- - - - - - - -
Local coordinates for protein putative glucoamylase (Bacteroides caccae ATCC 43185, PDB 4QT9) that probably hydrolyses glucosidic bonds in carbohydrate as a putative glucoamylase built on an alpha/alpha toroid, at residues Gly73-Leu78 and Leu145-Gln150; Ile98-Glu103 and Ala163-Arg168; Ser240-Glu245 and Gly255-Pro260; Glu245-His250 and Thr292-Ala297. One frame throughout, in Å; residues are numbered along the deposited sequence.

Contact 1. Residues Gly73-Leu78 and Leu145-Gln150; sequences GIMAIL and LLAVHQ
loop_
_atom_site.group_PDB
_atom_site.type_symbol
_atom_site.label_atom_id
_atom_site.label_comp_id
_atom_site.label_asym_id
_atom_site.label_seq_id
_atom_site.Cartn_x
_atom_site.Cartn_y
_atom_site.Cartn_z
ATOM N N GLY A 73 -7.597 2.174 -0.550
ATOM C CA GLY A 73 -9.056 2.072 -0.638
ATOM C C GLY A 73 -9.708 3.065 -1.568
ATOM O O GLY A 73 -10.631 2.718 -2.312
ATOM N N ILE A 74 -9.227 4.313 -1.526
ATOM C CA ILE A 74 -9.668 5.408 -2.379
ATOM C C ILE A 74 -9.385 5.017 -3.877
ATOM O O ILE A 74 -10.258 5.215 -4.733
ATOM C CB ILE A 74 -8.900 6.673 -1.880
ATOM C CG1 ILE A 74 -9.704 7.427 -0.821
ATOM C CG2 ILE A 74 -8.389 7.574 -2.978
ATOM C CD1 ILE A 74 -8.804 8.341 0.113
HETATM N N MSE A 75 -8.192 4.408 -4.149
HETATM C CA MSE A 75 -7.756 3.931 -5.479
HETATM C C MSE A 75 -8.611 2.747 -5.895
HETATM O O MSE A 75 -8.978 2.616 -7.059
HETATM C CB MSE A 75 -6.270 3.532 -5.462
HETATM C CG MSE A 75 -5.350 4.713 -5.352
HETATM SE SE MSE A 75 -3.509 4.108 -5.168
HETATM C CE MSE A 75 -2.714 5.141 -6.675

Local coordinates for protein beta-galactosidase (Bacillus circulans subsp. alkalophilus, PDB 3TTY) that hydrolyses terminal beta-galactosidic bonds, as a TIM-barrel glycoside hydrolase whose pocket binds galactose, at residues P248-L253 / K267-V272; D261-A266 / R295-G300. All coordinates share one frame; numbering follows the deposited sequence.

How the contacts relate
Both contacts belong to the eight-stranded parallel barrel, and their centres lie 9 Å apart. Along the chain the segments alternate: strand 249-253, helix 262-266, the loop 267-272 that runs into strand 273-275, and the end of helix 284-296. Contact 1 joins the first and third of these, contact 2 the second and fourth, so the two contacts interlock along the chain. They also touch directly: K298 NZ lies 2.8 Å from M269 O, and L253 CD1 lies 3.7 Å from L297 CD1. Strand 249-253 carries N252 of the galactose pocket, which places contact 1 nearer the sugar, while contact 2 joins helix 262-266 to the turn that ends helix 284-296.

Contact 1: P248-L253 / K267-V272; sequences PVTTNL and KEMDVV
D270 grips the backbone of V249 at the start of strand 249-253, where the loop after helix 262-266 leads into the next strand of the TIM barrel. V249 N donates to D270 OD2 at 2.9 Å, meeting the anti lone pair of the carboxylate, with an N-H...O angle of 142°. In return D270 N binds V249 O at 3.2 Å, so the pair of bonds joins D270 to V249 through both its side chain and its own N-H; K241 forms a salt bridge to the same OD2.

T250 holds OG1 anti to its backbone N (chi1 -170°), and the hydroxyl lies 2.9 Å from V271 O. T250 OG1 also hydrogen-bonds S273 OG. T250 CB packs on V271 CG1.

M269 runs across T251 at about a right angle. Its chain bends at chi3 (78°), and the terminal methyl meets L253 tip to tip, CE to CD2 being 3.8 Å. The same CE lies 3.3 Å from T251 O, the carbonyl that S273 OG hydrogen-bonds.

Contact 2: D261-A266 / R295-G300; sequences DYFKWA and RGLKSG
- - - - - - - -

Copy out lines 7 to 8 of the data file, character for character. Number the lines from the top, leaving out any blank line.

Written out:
_atom_site.label_comp_id
_atom_site.label_asym_id